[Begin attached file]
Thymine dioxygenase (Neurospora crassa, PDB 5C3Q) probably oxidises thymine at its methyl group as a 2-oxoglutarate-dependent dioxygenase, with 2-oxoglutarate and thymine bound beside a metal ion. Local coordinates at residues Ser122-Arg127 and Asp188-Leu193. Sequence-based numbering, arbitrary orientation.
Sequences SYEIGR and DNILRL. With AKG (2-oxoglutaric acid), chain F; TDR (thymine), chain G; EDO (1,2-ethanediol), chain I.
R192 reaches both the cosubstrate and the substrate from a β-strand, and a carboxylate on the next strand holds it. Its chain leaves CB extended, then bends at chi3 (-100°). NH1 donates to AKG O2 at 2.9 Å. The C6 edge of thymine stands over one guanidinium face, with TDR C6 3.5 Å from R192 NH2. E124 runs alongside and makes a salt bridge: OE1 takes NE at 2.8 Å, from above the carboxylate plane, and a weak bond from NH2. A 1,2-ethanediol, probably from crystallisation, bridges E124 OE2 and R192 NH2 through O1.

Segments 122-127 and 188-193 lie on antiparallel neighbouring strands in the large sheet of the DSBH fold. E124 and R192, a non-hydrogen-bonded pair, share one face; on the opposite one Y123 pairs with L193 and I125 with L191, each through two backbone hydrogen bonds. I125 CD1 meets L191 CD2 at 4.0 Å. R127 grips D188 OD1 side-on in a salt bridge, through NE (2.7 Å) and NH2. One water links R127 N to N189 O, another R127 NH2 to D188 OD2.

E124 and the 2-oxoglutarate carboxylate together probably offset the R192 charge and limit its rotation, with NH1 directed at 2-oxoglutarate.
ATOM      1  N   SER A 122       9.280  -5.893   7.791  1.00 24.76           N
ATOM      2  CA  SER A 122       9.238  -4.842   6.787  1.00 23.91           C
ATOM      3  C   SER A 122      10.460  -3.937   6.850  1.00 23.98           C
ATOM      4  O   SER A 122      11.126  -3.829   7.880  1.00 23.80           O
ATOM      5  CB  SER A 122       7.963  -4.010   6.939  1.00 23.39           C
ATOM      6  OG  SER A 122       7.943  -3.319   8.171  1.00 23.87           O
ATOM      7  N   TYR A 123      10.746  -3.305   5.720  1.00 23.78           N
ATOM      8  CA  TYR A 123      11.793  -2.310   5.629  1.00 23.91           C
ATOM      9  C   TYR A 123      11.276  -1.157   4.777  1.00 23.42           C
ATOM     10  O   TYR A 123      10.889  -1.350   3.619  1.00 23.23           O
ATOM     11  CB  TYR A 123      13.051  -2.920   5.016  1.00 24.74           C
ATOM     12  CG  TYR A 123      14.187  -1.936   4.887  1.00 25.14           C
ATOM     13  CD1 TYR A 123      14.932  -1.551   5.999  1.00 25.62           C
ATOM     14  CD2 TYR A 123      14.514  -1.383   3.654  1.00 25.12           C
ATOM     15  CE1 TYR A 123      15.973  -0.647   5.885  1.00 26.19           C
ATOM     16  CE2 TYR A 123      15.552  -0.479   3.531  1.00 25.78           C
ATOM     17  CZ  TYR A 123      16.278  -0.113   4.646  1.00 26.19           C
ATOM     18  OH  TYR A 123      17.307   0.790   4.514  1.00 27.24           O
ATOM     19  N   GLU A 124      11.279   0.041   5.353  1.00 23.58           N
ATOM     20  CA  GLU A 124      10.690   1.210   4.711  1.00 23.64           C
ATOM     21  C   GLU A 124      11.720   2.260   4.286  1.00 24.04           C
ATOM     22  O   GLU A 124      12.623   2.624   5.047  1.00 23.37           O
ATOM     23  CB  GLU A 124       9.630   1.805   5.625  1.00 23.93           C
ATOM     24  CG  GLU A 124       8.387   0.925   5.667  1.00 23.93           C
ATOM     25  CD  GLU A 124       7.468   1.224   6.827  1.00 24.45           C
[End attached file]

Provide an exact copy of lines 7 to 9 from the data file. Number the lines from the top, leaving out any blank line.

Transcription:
ATOM      2  CA  SER A 122       9.238  -4.842   6.787  1.00 23.91           C
ATOM      3  C   SER A 122      10.460  -3.937   6.850  1.00 23.98           C
ATOM      4  O   SER A 122      11.126  -3.829   7.880  1.00 23.80           O